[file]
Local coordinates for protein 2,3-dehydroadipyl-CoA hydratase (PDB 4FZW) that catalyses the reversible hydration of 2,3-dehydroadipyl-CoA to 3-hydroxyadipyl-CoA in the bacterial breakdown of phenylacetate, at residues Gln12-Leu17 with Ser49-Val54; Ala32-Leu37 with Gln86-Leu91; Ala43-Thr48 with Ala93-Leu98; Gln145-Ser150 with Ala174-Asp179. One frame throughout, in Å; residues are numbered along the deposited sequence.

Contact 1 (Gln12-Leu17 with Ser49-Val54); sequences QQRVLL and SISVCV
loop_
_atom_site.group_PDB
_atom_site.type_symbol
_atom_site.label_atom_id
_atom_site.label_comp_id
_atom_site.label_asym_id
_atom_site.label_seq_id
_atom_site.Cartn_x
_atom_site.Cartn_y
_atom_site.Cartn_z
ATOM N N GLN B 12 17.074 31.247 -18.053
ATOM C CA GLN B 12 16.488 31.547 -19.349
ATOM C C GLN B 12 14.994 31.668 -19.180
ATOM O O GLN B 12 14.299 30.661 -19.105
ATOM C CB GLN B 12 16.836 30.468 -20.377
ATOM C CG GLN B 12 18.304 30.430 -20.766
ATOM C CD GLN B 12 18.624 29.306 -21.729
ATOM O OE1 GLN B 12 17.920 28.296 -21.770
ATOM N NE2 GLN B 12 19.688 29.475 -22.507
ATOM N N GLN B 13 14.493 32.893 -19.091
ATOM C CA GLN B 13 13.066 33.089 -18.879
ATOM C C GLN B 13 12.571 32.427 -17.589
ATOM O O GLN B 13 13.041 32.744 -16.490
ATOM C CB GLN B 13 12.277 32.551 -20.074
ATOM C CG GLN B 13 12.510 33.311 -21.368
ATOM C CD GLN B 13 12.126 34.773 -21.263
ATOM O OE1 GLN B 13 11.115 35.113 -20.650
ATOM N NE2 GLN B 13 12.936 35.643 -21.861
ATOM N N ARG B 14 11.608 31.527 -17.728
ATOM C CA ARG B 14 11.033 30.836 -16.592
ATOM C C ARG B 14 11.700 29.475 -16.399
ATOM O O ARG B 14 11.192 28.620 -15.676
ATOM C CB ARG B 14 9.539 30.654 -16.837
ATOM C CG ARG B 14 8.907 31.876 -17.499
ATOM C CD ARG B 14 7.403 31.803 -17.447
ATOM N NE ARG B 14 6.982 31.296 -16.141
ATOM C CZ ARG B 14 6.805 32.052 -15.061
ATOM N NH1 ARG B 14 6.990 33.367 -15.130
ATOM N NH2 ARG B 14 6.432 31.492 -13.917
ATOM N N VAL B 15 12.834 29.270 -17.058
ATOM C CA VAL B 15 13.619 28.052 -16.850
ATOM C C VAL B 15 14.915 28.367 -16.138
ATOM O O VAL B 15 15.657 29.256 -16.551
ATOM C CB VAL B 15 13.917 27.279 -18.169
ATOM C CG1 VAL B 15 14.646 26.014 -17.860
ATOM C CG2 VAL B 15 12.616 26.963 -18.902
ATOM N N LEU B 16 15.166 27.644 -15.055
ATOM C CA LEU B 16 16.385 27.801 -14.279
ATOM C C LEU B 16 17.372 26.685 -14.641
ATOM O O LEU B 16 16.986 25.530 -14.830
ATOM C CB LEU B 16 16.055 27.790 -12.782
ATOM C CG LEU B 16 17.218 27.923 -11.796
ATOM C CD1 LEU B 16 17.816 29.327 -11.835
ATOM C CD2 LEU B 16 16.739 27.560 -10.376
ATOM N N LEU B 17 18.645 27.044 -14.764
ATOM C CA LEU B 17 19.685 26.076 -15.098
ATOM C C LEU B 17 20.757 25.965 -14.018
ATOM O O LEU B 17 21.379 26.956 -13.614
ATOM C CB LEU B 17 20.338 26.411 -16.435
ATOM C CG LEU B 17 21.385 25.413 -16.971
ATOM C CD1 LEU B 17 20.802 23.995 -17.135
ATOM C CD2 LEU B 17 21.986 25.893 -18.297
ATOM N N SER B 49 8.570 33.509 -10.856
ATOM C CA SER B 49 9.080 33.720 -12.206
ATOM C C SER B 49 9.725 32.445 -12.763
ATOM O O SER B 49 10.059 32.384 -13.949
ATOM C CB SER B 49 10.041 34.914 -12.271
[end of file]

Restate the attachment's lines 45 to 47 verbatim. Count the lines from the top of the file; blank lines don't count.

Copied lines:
ATOM O O VAL B 15 15.657 29.256 -16.551
ATOM C CB VAL B 15 13.917 27.279 -18.169
ATOM C CG1 VAL B 15 14.646 26.014 -17.860